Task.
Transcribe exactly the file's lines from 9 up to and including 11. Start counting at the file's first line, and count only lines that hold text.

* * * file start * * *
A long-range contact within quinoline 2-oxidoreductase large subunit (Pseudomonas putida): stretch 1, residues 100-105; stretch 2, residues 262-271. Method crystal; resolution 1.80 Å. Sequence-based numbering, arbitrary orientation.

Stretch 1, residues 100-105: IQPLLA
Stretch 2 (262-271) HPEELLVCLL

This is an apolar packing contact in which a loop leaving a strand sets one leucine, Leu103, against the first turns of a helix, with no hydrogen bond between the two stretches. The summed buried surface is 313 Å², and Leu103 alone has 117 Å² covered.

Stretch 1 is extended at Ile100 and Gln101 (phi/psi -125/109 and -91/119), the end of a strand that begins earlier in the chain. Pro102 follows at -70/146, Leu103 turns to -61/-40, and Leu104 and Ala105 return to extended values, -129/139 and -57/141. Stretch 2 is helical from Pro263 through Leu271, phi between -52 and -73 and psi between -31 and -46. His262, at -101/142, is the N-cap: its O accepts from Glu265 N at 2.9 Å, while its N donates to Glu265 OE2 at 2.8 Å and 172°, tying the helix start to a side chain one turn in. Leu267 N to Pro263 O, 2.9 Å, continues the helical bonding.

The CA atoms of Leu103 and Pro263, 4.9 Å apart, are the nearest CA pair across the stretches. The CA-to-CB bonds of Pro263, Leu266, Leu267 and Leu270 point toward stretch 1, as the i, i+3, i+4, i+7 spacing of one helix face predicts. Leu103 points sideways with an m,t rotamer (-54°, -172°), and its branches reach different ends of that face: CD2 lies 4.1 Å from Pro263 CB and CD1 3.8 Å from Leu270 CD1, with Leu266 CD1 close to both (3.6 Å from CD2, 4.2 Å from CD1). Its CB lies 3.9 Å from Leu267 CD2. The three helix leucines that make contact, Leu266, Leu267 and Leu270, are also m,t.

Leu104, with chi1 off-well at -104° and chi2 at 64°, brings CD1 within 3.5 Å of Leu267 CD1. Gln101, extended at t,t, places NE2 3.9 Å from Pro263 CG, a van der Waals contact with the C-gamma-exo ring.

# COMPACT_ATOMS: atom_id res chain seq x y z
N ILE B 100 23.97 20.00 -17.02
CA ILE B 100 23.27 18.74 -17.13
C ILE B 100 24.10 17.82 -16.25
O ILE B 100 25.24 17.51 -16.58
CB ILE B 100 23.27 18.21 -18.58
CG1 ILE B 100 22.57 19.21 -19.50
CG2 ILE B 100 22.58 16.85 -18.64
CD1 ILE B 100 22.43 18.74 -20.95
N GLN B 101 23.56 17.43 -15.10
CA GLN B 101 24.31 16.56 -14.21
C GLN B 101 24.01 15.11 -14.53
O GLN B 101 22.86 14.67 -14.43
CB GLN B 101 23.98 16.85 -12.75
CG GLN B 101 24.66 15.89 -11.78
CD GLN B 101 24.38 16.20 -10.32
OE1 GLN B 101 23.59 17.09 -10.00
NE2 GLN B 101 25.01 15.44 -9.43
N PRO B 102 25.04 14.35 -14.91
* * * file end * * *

N ILE B 100 23.97 20.00 -17.02
CA ILE B 100 23.27 18.74 -17.13
C ILE B 100 24.10 17.82 -16.25